Group pushing tobacco tax says it's a popular idea
Two-thirds of Maryland voters support increasing the state’s tobacco tax, according to a new poll from the Maryland Citizens’ Health Initiative, the group that pushed the dime-a-drink tax on alcohol last General Assembly session.
The group says their poll by Opinion Works shows 65 percent endorse the idea of another $1 a pack tax on cigarettes while less than 30 percent oppose it. About 72 percent of Maryland voters like the idea of taxing cigars and smokeless tobacco at the same rate as cigarettes. (The phone poll of more than 800 people was conducted last week.)
The group believes increasing the tax will cut consumption and fund health care programs, especially among youth who have adopted the use of cigars, especially flavored one. As of 2010, 15.2 percent of adults and 14.1 percent of high school students in Maryland were smokers.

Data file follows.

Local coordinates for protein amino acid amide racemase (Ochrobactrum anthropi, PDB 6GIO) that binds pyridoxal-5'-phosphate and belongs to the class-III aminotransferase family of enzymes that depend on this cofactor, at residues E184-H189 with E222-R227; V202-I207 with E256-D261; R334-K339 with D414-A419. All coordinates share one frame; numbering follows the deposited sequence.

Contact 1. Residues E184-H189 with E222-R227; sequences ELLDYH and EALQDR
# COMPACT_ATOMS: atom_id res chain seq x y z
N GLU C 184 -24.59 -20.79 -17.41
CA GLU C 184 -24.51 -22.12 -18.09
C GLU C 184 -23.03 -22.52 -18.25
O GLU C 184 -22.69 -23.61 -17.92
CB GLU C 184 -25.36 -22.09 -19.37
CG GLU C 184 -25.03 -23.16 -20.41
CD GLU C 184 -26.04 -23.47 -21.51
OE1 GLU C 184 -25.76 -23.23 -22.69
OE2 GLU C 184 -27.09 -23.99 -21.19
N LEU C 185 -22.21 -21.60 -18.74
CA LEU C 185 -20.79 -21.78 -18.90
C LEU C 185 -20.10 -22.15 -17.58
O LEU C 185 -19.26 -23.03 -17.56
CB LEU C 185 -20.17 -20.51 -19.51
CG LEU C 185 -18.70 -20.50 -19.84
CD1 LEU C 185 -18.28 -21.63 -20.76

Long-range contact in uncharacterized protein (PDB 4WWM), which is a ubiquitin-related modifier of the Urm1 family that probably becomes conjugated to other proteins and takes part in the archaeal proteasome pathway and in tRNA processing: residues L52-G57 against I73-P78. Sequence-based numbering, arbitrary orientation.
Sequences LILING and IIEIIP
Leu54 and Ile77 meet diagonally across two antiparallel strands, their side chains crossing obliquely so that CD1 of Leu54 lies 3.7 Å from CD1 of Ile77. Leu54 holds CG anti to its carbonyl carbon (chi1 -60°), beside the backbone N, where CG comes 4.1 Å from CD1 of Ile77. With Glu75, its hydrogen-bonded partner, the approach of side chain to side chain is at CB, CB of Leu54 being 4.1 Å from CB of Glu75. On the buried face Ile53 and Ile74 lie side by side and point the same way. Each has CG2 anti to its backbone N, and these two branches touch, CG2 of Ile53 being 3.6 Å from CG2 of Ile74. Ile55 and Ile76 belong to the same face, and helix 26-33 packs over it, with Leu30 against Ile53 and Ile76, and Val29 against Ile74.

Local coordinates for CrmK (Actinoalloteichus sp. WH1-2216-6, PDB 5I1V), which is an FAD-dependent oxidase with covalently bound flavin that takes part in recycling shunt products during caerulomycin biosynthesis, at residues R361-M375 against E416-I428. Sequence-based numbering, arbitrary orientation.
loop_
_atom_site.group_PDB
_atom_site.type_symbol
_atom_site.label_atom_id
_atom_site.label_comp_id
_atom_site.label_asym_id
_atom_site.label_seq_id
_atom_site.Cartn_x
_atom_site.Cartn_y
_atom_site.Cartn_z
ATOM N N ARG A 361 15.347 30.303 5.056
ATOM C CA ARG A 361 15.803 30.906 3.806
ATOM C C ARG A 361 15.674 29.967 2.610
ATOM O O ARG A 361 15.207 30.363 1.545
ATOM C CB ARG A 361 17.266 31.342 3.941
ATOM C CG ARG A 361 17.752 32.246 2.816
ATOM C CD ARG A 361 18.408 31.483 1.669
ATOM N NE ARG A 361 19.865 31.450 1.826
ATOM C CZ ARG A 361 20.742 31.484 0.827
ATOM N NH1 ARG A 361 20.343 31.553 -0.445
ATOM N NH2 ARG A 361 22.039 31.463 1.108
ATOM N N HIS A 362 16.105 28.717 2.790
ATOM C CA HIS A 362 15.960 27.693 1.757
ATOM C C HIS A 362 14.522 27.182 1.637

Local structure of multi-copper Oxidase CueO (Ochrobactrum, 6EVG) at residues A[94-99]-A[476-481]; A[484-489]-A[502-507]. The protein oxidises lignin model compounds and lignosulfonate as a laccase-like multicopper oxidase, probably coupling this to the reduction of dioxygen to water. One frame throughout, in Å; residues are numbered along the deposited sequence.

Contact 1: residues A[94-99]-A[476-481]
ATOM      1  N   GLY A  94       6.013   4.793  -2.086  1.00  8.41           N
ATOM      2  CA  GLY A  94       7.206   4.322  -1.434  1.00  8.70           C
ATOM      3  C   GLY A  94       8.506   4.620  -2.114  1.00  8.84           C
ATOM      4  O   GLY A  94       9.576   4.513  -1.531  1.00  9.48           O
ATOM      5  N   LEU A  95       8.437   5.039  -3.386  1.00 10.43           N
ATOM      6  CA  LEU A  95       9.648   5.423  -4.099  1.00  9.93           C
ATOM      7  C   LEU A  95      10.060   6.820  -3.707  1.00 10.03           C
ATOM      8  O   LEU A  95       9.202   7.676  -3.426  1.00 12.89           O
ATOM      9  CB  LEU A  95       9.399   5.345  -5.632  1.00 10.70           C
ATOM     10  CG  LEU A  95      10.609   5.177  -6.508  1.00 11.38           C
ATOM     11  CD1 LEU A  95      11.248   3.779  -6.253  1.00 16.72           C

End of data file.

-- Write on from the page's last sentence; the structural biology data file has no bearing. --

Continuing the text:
The U.S. Centers for Disease Control and Prevention say smoking and secondhand smoke cause 443,000 deaths and $96 billion in related disease annually – or $10.47 per pack consumed if lost productivity is counted. The average price nationally for cigarettes is about $5.58.
“Increasing taxes on cigars and smokeless tobacco is a public health imperative,” said Vincent DeMarco, president of the Maryland Citizens’ Health Initiative, in a statement. “The people of Maryland strongly support this because they know doing so will reduce the use of these deadly products by young people.”
What DeMarco doesn’t have is the support of the leadership in Annapolis. The extra buck would bring the total in taxes to $3, among the highest in the nation. The tax has been raised three times in 1999, mostly recently in 2007.